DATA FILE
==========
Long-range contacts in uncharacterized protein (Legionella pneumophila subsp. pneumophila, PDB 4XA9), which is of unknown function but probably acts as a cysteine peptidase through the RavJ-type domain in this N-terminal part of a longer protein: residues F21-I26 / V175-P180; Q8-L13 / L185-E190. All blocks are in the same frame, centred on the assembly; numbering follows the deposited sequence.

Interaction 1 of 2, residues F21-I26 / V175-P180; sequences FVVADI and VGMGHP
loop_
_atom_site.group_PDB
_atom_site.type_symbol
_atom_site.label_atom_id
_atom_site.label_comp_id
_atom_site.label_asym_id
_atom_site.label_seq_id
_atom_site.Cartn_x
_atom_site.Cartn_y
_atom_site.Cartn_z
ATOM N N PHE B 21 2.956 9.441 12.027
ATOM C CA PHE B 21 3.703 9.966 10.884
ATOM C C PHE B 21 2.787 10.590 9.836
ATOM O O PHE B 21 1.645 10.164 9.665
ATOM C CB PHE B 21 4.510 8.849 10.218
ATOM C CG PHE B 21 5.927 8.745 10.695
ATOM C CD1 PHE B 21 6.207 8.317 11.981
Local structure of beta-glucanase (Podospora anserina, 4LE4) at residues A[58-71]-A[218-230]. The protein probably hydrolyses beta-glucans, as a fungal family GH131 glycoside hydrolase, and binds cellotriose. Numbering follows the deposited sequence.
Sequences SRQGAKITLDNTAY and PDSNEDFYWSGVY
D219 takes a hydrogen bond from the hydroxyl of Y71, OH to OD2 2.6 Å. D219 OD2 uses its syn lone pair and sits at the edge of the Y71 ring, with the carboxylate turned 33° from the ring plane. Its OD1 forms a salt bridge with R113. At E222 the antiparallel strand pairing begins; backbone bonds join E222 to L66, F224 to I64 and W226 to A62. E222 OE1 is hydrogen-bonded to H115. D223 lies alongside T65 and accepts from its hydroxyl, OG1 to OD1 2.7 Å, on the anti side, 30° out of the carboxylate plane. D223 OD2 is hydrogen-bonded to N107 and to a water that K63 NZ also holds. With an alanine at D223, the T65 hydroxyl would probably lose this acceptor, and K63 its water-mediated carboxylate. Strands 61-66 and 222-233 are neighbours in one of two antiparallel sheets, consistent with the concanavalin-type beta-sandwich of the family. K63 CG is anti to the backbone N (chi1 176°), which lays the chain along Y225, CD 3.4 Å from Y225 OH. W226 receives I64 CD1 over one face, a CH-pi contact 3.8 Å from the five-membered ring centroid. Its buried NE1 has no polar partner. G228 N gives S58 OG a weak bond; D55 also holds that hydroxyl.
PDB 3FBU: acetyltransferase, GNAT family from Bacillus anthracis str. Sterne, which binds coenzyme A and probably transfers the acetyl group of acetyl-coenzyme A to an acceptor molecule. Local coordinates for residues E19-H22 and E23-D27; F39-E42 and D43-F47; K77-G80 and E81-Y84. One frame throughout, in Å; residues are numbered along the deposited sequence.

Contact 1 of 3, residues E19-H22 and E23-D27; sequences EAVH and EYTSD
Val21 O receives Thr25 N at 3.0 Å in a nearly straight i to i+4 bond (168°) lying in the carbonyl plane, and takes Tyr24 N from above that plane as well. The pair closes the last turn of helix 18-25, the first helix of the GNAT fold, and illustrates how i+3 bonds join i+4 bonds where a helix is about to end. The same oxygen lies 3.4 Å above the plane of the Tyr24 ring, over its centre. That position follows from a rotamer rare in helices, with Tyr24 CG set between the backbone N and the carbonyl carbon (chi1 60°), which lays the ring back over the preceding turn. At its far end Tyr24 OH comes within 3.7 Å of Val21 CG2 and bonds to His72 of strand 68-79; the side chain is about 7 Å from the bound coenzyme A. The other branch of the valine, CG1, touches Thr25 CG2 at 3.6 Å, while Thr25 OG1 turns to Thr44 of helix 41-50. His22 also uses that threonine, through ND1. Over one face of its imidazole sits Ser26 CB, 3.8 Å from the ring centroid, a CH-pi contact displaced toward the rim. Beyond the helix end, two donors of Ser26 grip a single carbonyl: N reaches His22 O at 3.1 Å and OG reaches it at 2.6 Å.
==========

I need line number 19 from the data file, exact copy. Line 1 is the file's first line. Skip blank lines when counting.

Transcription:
ATOM C CD1 PHE B 21 6.207 8.317 11.981